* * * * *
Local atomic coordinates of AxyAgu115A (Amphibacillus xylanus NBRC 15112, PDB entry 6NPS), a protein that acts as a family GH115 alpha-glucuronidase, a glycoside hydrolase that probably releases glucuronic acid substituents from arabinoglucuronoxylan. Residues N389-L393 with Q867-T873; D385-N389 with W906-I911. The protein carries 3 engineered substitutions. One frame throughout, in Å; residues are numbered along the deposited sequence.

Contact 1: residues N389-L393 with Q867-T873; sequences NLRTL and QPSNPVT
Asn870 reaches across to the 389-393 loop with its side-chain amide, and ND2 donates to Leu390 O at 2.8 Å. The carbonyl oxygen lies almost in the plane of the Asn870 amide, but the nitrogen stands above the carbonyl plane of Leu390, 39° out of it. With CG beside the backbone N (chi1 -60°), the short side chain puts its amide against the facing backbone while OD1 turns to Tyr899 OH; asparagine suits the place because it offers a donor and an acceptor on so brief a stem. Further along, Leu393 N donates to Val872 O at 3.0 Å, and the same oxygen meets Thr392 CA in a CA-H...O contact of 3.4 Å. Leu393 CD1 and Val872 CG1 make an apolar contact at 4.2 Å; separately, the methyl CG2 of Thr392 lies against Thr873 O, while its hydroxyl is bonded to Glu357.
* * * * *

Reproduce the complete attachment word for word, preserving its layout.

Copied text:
Local atomic coordinates of AxyAgu115A (Amphibacillus xylanus NBRC 15112, PDB entry 6NPS), a protein that acts as a family GH115 alpha-glucuronidase, a glycoside hydrolase that probably releases glucuronic acid substituents from arabinoglucuronoxylan. Residues N389-L393 with Q867-T873; D385-N389 with W906-I911. The protein carries 3 engineered substitutions. One frame throughout, in Å; residues are numbered along the deposited sequence.

Contact 1: residues N389-L393 with Q867-T873; sequences NLRTL and QPSNPVT
Asn870 reaches across to the 389-393 loop with its side-chain amide, and ND2 donates to Leu390 O at 2.8 Å. The carbonyl oxygen lies almost in the plane of the Asn870 amide, but the nitrogen stands above the carbonyl plane of Leu390, 39° out of it. With CG beside the backbone N (chi1 -60°), the short side chain puts its amide against the facing backbone while OD1 turns to Tyr899 OH; asparagine suits the place because it offers a donor and an acceptor on so brief a stem. Further along, Leu393 N donates to Val872 O at 3.0 Å, and the same oxygen meets Thr392 CA in a CA-H...O contact of 3.4 Å. Leu393 CD1 and Val872 CG1 make an apolar contact at 4.2 Å; separately, the methyl CG2 of Thr392 lies against Thr873 O, while its hydroxyl is bonded to Glu357.